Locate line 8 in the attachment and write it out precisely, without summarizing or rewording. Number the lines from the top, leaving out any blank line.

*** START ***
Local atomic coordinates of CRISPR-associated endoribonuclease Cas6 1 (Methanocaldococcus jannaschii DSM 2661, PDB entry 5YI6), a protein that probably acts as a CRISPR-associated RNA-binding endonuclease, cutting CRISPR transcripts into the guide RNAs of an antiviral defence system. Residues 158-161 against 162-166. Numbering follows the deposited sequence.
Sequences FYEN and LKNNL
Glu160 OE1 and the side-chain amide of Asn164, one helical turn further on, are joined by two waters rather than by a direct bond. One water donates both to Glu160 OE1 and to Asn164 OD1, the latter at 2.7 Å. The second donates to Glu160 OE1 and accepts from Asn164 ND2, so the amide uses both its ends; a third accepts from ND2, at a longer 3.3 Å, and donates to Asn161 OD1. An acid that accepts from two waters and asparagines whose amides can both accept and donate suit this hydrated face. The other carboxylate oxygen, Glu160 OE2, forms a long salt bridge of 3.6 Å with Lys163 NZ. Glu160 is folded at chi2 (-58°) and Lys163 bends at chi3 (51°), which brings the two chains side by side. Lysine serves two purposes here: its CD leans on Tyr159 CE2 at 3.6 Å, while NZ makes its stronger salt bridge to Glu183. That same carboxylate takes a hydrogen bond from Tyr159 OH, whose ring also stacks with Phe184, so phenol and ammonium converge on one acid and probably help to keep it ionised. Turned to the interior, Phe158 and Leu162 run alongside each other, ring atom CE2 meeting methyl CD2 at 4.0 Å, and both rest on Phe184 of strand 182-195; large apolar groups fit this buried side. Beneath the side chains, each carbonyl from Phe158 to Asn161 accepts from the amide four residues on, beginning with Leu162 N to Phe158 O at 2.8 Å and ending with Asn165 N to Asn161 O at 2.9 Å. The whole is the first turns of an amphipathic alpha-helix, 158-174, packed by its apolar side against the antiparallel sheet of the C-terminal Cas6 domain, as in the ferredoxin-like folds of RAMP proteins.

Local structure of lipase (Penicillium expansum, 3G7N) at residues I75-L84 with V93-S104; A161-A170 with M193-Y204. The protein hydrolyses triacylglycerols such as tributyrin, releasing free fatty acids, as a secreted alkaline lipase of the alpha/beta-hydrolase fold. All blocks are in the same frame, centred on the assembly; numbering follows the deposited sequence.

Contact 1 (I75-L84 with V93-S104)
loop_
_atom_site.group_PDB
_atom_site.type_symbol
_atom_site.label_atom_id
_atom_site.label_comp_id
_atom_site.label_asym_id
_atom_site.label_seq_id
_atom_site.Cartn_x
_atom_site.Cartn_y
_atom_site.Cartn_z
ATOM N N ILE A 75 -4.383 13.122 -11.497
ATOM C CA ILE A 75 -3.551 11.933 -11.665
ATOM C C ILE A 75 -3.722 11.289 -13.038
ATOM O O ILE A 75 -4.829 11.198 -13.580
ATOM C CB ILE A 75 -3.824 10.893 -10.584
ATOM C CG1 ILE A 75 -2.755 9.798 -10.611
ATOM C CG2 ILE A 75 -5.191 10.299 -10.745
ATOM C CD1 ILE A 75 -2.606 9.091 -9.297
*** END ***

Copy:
_atom_site.type_symbol